Friday, May 15, 2015


"Originally a Christian Service of worship in the tradition of the Granville Literary And Theological Institution (1831) that later became Denison University (1856), this service holds forth one of the longest standing traditions of the school."

This is the beginning of the "Word of Explanation" about the Baccalaureate service this afternoon at Denison University in Granville, Ohio. The program note goes on to explain that the service's content is meant to respect the Christian heritage of the school and also acknowledge other traditions in "the pluralistic community that comprises our university today."

Denison no longer has a religious affiliation, so much of what we heard this afternoon sang the praises of the liberal arts. I've got no problem with that. My son, Kurt Grahnke, receives his bachelor's degree tomorrow with a major in German, a minor in philosophy and an intent to pursue more schooling in the sciences. Denison gave him opportunities to explore widely and deeply; it was a good fit for someone with his curiosity, integrity and intellect. And my own liberal arts education has served me well.

The theme of this service was "Wonder." There was this song to begin, with dancers in the aisle, a soloist, a choir and drumming. The poetry that was read and the address from the Reverend who is the university's director of religious and spiritual life located wonder in all of us and in nature and in relationships and what we do.

It went on and on, poetically, but no one phrase or progression of thought stuck with me. It was a catalogue of wonder in life, I guess. I can see my Lutheran forefathers rolling their eyes at the vapid humanism of it all. ("And just think--he never mentioned God, not once!") But I listened and felt myself, well, wondering, in the back row of the chapel, looking into a large pillar and the coved space above everyone's heads.

Wonder might be another name for religious impulse--feeling that there is something more than ourselves, that we add up to more than the minute-to-minute thoughts in our brains, more than questions and critical thinking, more even than liberal ideas. Calling it wonder may not take in the size of it all, or the impulse we humans have to take things on and grapple them into the mud.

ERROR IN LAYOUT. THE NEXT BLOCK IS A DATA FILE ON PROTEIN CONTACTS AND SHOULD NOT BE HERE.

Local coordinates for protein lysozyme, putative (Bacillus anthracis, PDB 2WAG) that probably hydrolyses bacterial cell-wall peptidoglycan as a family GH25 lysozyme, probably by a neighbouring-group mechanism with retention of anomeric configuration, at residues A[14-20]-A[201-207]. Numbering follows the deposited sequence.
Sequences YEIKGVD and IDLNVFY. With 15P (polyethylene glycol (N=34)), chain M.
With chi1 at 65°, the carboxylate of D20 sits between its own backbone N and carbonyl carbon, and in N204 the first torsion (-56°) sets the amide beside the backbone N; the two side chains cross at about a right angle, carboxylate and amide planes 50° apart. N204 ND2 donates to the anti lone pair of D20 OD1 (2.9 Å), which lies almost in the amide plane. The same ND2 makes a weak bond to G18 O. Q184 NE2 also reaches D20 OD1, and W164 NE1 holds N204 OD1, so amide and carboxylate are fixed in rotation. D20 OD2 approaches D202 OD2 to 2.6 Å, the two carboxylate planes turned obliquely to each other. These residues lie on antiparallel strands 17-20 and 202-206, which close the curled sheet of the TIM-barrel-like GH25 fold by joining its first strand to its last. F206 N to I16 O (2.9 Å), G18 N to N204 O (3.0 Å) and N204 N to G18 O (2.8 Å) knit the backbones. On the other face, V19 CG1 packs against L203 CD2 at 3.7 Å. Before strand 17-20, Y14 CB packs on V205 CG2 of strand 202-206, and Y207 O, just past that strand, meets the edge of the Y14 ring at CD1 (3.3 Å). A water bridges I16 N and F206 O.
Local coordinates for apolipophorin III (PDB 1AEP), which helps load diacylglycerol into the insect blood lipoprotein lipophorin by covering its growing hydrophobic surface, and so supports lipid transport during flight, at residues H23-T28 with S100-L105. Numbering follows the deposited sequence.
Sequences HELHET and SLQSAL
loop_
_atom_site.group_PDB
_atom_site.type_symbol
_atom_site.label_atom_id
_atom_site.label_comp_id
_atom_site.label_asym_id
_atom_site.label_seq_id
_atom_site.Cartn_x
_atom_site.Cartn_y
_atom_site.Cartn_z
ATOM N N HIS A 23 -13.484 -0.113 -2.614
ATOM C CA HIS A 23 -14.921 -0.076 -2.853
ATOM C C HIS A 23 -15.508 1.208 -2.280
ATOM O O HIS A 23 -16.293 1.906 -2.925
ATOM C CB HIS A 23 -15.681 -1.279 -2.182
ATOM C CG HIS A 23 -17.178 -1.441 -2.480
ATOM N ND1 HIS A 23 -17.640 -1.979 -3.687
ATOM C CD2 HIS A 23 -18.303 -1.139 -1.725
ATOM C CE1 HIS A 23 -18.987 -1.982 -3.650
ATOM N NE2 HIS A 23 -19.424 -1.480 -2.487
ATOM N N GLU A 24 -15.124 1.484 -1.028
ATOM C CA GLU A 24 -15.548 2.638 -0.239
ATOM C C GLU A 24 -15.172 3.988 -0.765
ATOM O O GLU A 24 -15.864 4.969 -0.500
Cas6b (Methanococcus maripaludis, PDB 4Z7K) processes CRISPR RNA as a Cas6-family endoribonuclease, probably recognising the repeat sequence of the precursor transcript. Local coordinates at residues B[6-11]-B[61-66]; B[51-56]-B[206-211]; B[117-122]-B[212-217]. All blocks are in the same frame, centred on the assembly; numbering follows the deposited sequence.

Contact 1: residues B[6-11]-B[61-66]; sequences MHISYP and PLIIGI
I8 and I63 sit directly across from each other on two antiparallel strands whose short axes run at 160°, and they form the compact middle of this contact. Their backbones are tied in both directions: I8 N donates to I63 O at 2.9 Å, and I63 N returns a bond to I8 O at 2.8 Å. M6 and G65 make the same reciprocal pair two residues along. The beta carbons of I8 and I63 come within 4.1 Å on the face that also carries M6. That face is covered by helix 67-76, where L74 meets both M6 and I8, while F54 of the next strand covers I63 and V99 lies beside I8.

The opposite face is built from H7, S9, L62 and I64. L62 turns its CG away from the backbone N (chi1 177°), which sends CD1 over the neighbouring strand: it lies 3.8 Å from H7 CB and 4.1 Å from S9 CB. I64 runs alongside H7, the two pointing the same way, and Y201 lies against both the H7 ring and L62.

The preacher (if he was preaching) mentioned almost entirely positive things--I think I heard  only one passing reference to the idea that anyone might suffer in life. And in the theme song wonder is the antidote to sadness:
If your heart turns blue, I want you to remember
This song is for you, and you are full of wonder.
Yet, I thought, there is wonder even in hard places. My daughter Eliza, a young woman with an intellectual disability, sat next to me at the baccalaureate. She and her way of being in the world are an unending wonder to me. I wonder at human endurance, human suffering, humans fighting back. Wonder is there in those who keep holding on to life in the midst of despair, in those who grieve, in those who struggle.

God in the suffering places--I don't know that this was gleaned from my "Christian heritage," but it is my religious experience. It is not the kind of wonder one wishes on new college graduates on a fragrant May afternoon. It certainly isn't something I contemplated at the age of twenty-one, when I graduated from college--book-smart but life-foolish. Yet wonder is the proper and human response to God in all things.

Here's the reading from the Christian tradition included in this afternoon's service. It's from St. Augustine.

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